An international research team successfully created and tested a record-breaking quantum supercomputer. Running on 51 qubits, the new machine surpasses the theoretical threshold of quantum supremacy.
Like “Schrödinger’s cat”, qubits, orquantum bits, are undecided and can be in two positions simultaneously. In other words, if traditional computers have “bits” that can take the value of 1 or 0 at a time, “qubits” can be either at the same time.
Hence the edge quantum computing has over classical computing in solving very complex calculations much faster.
Qubits allow the development of new computational algorithms, which are much more productive than silicon-based iterations.
The more qubits a quantum computer uses, the more processing power it has.
But most advanced quantum computational systems available today are still far behind supercomputers in terms of their practical applications–although the situation is changing very fast indeed.
There’s a theoretical threshold after which quantum computers would surpass most powerful classical supercomputers. Scientists believe it should happen somewhere around 50 qubits.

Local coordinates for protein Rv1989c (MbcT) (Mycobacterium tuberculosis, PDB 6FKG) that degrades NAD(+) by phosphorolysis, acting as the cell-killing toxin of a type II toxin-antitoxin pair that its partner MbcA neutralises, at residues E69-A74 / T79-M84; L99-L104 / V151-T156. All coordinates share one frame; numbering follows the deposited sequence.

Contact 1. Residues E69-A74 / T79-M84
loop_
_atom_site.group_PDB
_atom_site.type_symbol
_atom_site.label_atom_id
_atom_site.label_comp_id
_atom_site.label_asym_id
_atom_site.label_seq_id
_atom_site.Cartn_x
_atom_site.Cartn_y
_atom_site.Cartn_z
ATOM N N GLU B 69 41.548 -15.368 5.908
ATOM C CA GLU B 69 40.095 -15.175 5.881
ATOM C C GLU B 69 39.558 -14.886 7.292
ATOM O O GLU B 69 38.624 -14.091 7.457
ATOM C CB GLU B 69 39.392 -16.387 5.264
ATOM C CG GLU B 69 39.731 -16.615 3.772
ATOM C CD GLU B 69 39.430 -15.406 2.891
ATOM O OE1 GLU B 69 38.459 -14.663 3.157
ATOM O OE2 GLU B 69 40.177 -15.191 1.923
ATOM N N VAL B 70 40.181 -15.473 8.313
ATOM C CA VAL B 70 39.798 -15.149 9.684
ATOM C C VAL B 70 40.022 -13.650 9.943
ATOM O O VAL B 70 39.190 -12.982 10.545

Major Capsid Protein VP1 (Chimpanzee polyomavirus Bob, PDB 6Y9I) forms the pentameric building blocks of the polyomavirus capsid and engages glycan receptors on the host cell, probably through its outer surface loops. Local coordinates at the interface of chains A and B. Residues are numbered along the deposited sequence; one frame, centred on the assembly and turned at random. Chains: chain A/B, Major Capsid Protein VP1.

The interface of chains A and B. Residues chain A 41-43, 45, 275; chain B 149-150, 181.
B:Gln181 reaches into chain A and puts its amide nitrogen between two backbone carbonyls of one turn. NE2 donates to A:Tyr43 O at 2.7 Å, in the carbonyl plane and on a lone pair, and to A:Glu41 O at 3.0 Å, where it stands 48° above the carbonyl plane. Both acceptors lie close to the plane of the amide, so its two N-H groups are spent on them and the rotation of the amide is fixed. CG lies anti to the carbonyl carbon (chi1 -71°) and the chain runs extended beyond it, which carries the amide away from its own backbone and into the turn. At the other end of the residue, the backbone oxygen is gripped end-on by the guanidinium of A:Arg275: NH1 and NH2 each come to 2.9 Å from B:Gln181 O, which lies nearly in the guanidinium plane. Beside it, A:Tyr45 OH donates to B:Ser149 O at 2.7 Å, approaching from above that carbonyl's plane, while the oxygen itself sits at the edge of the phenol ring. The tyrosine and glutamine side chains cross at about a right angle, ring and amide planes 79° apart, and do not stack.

Google also is no stranger to the quantum race, as it’s working on a 49-qubit 14-meter machine using superconducting circuits.
Google’s 49 qubit computer was supposed to be the highlight of theICQT 2017(The International Conference on Quantum Technologies, held July 12th–16th in Moscow).
Designed by John Martinis, a professor at University of California at Santa Barbara, Google’s computer will use a chip embedded with49 qubits(0.6 cm by 0.6 cm).
But as groundbreaking Google’s machine might be, it was another machine that stole the show.
During the same day of the ICQT 2017 that Martinis was supposed to give a lecture about his quantum device, Mikhail Lukin, the co-founder ofRQC, made his own announcement.
Mikhail’s team, including Russian and American scientists, have built the world’s most powerful functional quantum computing system, running on 51 qubits.
The new quantum system uses an array of 51 “cold atoms” in lieu of qubits. Locked up on “laser cells”, these atoms should be kept at extremely low temperatures.
“… we observe a novel type of robust many-body dynamics corresponding to persistent oscillations of crystalline order after a sudden quantum quench,” said researchers in a paper available atarXiv.org. “These observations enable new approaches for exploring many-body phenomena and open the door for realizations of novel quantum algorithms.”
The model was successfully tested in the labs of Harvard University, solving physics problems that silicon chip-based supercomputers would have a hard time replicating.